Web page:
George Sanzila Rundu-Kavango East and Kavango West are grappling with a shortage of nurses and doctors, inadequate health infrastructure and hospital congestion due to the growing number of patients. Health centres that are supposed to provide relief for the heavily strained Rundu Intermediate Hospital are not only few but lack the necessary health infrastructure and resources to be fully functional. The Parliamentary Standing Committee on Gender Equality, Social Development and Family affairs unearthed these challenges when it visited the Kavango East Region recently. The visit - part of the committee’s oversight function in partnership with the SADC-PF and other stakeholders, such as the Namibia Networks of AIDS Service Organisations (NANASO) and United Nations Population Fund (UNFPA) - was targeted at health facilities looking at sexual reproductive health rights and HIV and AIDS. Kavango East director of health Timea Ngwira noted during a meeting with members of parliament that the status quo has affected the provision of quality health care services in both Kavango regions. “We are experiencing challenges, such as lack of staff and inadequate infrastructure, and as a result some of the health services we provide are affected. The situation is made worse by the fact that we cannot turn away patients from our neighbouring country, Angola. “Getting health professionals from foreign countries is also a cumbersome process, as they have to be registered with the Health Professionals Council,” Ngwira elaborated. With a combined population exceeding 200,000 residents in the two Kavango regions, largely made up of destitute rural people, who rely heavily on public health care, the major challenge has been the acute shortage of nurses, which has adversely affected the provision of health care services. Rundu Hospital in Kavango East, one of Namibia’s four intermediate referral hospitals, is under immense pressure following its transformation and is attracting patients from regions further afield, such as Zambezi, Kavango West and even from beyond Namibia’s border with Angola. Parliamentarians were shocked when they were taken to the maternity ward that was overwhelmed with expectant mothers, some of whom had to sleep in the corridor due to the lack of space and hospital beds. Ngwira noted the general lack of health professionals and infrastructure in the two regions has tainted efforts aimed at curtailing challenges related to sexual reproductive health rights. “We had 9,328 cases of STIs (sexually transmitted infections) in 2015, but that has increased to 12,890 in 2016, meaning we’re not winning the battle. We still have many cases of teenage pregnancies, with cases of girls as young as 13 years old falling pregnant,” Ngwira lamented. Lack of parental involvement and misconceptions over the efficiency of contraceptives, such as birth control pills and injections, came under the spotlight as some of birth control methods were said to have negative effects on users. As a result of this perception, many teenagers end up pregnant. Statistics further show that men still shy away from getting tested for HIV, constituting only 32 percent of those tested, as compared to 68 percent by their female partners out of over 27,000 people tested in 2016. During the meeting it also became apparent that at least two health centres run by the Catholic Church discourages the use of contraceptives, in accordance with its religious doctrine, making such services not easily accessible. This phenomenon had Agnes Limbo MP worried. “The situation is quite worrisome. How sure are we that people in surrounding areas are accessing these services? We need to find a way to make these services readily available to people,” she suggested. At a community meeting with residents of Sauyemwa informal settlement about 6 km west of Rundu, one clinic caters for over 12 communities in the surrounding areas. Local residents complained of the long distances they have to travel to access health services, with HIV patients defaulting on their medication due to poverty and hunger. Despite the challenges, the health directorate has stepped up efforts aimed at improving sexual reproductive health in the region. According to chief programme officer for special programmes Idah Mendai, in order to reduce the distances travelled by patients to access services, HIV and AIDS services have been decentralised. “We have decentralised HIV services to all areas away from the four district hospitals. We have 25 ART facilities in the region and they are all accessible. We have realised that most defaulters do so because of distance. We are also working on making sure that we capacitate all health facilities, including staff,” Mendai noted. In order to curb the stigma and discrimination associated with HIV and AIDS, the region has introduced adolescent clubs made up of a mixture of HIV positive and negative youth. “We have started with adolescent clubs that are integrated and run disclosure programmes. The only challenge we face is lack of material to continue to train our youth. We have also introduced what we call ‘expert patients’ that are HIV positive and, therefore, can mentor, encourage and counsel new patients,” Mendai told the delegation of MPs. * George Sanzila works as chief information officer in the research, information, publications and editorial services division of the National Assembly.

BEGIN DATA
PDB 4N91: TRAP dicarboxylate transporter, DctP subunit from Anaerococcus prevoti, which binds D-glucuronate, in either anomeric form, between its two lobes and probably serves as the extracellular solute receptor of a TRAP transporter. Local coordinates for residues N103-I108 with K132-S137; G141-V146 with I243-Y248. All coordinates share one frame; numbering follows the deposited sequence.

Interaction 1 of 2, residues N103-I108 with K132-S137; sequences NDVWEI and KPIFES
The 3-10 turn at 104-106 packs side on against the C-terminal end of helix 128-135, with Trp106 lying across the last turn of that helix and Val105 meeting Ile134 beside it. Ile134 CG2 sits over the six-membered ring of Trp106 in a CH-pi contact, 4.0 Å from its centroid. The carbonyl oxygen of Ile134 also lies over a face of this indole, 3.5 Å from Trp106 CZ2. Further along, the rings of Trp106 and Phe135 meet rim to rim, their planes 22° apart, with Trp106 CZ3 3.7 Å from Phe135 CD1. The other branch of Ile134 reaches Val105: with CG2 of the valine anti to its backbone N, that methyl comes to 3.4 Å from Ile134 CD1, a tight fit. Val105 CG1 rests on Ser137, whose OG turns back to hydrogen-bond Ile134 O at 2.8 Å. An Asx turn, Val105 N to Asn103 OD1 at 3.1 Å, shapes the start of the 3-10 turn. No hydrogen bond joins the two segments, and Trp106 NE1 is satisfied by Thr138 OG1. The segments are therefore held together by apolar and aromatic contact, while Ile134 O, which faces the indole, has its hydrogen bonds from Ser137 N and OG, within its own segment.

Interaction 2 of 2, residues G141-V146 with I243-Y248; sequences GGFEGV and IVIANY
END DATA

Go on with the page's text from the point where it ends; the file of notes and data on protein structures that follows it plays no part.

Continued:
2017-06-15 11:02:48 1 years ago